The amount of recoverable oil in an oil-water transition zone depends on the distribution of oil saturation as a function of depth, and the relationship between initial oil saturation in the transition zone (Soitz) and residual oil saturation in the transition zone (Sortz). Traditionally, it is assumed that Sortz is the same as the residual oil saturation in the oil column (Sor) above the transition zone. However, data in the literature show that residual oil saturation depends on initial oil saturation. So, residual oil saturation in the transition zone (Sortz) should be a function of initial oil saturation in the transition zone (Soitz). The relationship between Sortz and Soitz is referred to as a trapped oil relationship.

The purpose of this paper is to show recent experimental corroboration of the trapped oil relationship and to demonstrate the impact of the trapped oil relationship on reserves determination in oil-water transition zones. First, fundamental issues for appropriate selection of rock-fluid properties for characterizing transition zones are addressed. Graphical illustrations are presented to compare and contrast conventional methods for characterizing transition zones with an improved characterization method that requires additional rock-fluid property measurements.

Then, results from laboratory studies of recovery from transition zones are used to demonstrate features of the improved characterization method. These results show that oil in the transition zone is much more mobile and recoverable than is assumed by the conventional approach.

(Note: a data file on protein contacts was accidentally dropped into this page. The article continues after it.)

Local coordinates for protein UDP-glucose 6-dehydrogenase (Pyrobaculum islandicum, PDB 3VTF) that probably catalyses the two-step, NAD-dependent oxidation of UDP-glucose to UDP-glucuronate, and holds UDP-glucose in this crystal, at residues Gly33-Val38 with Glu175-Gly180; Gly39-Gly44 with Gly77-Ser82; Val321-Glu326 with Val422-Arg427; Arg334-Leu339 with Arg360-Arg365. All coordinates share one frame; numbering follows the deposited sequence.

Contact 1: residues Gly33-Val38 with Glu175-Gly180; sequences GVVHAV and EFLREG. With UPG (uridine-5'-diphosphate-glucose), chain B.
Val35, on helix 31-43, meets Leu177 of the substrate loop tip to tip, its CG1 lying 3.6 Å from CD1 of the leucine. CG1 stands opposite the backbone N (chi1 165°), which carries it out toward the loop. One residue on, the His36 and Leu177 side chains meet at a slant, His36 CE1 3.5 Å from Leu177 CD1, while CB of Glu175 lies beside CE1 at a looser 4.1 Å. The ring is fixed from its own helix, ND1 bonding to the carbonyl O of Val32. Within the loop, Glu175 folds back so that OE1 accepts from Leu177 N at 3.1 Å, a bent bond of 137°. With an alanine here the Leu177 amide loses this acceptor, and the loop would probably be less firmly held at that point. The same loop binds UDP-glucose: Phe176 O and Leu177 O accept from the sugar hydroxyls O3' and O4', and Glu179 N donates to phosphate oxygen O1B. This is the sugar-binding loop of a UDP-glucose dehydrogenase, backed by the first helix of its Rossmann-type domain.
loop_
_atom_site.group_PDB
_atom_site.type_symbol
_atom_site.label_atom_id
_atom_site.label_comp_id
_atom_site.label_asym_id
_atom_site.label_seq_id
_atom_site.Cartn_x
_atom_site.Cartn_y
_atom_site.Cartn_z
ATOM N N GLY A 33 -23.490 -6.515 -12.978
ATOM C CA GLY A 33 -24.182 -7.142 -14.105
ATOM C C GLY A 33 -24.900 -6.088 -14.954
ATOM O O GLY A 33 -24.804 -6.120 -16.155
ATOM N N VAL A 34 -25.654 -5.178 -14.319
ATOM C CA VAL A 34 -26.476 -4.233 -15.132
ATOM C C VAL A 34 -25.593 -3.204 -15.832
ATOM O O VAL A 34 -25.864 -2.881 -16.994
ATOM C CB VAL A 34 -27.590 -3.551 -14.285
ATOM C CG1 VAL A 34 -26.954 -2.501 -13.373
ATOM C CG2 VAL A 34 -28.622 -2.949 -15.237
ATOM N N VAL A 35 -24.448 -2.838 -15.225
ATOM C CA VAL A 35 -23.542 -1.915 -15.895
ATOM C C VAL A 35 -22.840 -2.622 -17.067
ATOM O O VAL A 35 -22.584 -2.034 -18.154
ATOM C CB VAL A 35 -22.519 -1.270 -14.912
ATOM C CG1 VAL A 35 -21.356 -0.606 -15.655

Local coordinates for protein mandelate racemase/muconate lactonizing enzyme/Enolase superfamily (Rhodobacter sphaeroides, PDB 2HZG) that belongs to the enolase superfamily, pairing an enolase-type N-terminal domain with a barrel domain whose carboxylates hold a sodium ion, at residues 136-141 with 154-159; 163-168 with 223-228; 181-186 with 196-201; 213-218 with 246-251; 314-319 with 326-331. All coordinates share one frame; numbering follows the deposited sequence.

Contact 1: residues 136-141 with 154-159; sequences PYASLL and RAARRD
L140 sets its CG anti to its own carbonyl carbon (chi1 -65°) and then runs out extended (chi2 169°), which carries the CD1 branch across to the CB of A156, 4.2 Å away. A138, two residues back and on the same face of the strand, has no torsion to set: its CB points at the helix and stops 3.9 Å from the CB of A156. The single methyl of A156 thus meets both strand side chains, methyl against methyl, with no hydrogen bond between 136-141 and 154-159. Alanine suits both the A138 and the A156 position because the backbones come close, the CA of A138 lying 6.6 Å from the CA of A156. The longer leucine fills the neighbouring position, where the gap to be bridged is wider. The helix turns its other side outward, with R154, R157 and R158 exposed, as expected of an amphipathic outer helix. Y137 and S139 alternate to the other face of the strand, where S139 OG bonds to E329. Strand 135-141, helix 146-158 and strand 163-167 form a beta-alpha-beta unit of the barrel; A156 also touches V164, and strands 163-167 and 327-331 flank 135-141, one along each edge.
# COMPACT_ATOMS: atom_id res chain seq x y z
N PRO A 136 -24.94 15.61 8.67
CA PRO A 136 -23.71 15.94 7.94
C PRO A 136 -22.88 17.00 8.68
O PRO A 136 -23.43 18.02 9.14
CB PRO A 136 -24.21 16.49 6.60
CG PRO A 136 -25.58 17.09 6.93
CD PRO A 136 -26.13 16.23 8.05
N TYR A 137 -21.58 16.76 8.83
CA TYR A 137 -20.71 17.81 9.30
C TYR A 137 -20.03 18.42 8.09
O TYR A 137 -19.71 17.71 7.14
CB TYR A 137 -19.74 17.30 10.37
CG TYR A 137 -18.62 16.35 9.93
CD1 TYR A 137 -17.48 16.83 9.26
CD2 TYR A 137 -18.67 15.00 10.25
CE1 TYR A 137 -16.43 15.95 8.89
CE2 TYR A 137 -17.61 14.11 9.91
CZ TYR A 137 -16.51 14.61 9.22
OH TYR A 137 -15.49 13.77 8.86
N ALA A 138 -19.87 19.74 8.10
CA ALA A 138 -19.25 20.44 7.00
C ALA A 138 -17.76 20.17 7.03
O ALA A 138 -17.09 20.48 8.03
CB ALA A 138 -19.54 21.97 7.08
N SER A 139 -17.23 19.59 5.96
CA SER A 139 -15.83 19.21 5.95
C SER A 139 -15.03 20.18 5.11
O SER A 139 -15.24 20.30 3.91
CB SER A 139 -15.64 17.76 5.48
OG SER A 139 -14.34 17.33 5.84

For these laboratory studies, unconsolidated packs of sand, glass beads, and plastic beads were used. The media were varied to observe the effects of wett ability and grain size on transition zone properties. It is believed that the variety of media qualitatively represent what would be observed for actual reservoir formations. Local saturations in the transition zones were correlated to gray level of video images of the surface of the packs. The laboratory methods for unconsolidated media could be extended in the future to reservoir rock (having much lower permeabilities) with centrifuge technology.

Finally, the effect of the trapped oil relationship on reserves determination is shown with an extended black oil simulation that incorporates the effects of relative permeabilities on reserves determination.


Numerical models for matching historical production and forecasting performance of hydrocarbon reservoirs rely heavily on numerous types of core measurements: porosity, absolute permeability, and formation compressibility, plus capillary pressure and relative permeabilities. Capillary pressure and relative permeability are of primary concern in this paper. Capillary pressure data translate to the hydrocarbon saturation profile as a function of height in a reservoir. Also, gradients of capillary pressures during displacement processes influence movement of fluids. Relative permeabilities provide information on fluid mobility and the amount of hydrocarbon recovery as a function of time.

Conventionally, primary drainage capillary pressure and waterflood relative permeabilities have been used to determine the depth of the lower productive limit of a transition zone, the percentage of hydrocarbon recovery, and the percentage of unrecoverable hydrocarbons from waterflooding. Here, a transition zone is defined as an interval that produces both oil and water during primary recovery. Transition zones affect

  • volumetric calculations of original oil in place,

  • simulation of oil recovery for various operational alternatives,

  • determinations of the spatial distributions of recoverable oil for well placement, completion interval determinations,

  • dimensions of the reservoir limits, and

  • the amount and distribution of unrecoverable oil by conventional methods.

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